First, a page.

·
Registered
Joined
·
85 Posts
We have a bernedoodle. Although we love her to pieces, I think I would probably get a standard poodle next time. One of the main reasons is the coat. Her puppy coat was one thing, it was dense and fine, but now the texture has changed, and the summer is here so I want to trim her closer than before. It's really brutal. She now has extremely dense and thick fur. I don't imagine a goldendoodle would have a coat like that, but thought I would mention it just in case.
 

·
Registered
Joined
·
7,296 Posts
Welcome! I don't think many people here are blatantly anti-doodle. More like, anti-bad breeding. I know it's subjective. But I see the bigger issue (not you) as the fact that dogs are a commodity to a lot of people, which doesn't mean those dogs aren't well loved too. But when there is a market for the next big thing, which happens to be doodles, there will be unethical suppliers. If you want a doodle, that's great! They can be as wonderful, costly, or heartbreaking as any mixed or purebred dog can be. The thing isn't whether or not you want a doodle, but how you're going to go about getting one while making sure you aren't accidentally supporting unethical breeders or folks just throwing dogs together to make a buck. That is, if you care about that sort of thing. At the end of the day, no one really cares how or where you got your dog if you don't ask, and if you take care of your dog.
 

·
Registered
Joined
·
3 Posts
Discussion Starter #13
I'm not sure where you got your poodle from, but just because that one was nervous doesn't mean that they all are. It really had a lot to do with genetics, and if you really love poodles, you might want to just look into a reputable breeder that breeds well-tempered dogs.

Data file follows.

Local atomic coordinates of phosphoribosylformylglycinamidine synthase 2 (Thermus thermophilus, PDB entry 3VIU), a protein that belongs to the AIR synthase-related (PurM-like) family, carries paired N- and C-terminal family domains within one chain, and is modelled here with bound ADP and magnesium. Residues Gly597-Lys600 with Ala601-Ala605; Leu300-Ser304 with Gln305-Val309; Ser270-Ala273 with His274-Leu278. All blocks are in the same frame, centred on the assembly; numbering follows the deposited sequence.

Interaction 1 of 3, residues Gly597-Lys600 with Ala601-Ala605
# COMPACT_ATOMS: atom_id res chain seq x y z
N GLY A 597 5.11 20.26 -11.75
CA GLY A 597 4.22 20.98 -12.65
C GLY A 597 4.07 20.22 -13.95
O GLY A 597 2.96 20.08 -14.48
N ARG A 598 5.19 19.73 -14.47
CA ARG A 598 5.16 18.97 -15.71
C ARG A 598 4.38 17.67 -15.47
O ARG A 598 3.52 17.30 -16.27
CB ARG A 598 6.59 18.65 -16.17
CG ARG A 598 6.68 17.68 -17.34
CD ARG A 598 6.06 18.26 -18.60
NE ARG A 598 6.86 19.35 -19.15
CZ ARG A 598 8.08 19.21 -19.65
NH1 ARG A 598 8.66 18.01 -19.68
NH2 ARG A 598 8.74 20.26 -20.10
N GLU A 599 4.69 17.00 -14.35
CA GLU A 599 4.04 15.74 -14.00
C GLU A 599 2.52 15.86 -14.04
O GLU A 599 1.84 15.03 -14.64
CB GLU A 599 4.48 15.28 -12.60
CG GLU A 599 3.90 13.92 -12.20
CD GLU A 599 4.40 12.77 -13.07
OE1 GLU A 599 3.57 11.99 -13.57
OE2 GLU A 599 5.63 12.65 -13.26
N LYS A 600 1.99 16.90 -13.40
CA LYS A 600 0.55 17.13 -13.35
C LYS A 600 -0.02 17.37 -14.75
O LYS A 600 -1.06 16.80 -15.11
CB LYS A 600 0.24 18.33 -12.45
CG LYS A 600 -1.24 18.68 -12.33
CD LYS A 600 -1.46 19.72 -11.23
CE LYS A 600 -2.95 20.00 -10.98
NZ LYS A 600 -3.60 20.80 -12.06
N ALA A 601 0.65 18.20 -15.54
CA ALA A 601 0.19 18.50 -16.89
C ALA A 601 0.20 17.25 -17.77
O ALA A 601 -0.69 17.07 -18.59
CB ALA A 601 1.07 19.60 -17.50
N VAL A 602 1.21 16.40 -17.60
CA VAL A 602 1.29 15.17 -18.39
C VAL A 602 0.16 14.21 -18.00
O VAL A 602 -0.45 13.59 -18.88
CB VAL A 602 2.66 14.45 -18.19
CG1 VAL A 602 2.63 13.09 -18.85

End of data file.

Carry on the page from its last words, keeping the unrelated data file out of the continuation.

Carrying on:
Thanks Francl27. And not a bad idea at all. It broke my heart when our dog just couldn't fit with our family, so I'm trying to figure out how to ensure a better match this next time. I always thought you could train away anything, but it just isn't true. I could train her to be polite even though she was stressed and unhappy, but I couldn't make her happy in a busy household with her naturally shy temperament. But they are an awesome breed. I'll keep that door open as I look around. We actually have 1.5 years before I would add the dog to our household (I want our youngest to be at least 4yrs), so I'm hoping to find an excellent breeder and get on a waiting list...
 

·
Registered
Joined
·
7,435 Posts
I've heard from my vet friends and trainer friends that many of the doodles they've met have been crazy -- slow to mature, boisterous, high-energy. The coat can also be a big problem, easily matted and not always non-shedding. If you do go the doodle route, choose your breeder very carefully, meet the other dogs and gauge their temperaments, and go for a pup with a curlier coat. Good luck!
 

·
Registered
Joined
·
4,727 Posts
Bonnie was my first venture into "Doodles" and I know they can vary but her coat is the easiest I have ever had. She never matts or sheds as it is a looser curl than the poodle. I can let it grow fairly long if I want or clip it off short. I also have a Standard Poodle and I find her coat with the tighter curls needs way more brushing or it does matt. When I bred Bonnie once before getting her spayed, I kept her daughter which has more of the tight curls of the poodle as she is 3/4 Poodle and her coat is a lot more work to keep it brushed.

I am not saying that you can't get different coats but from what I have experienced, the Poodle coat is a lot more work.
 
1 - 16 of 16 Posts
Top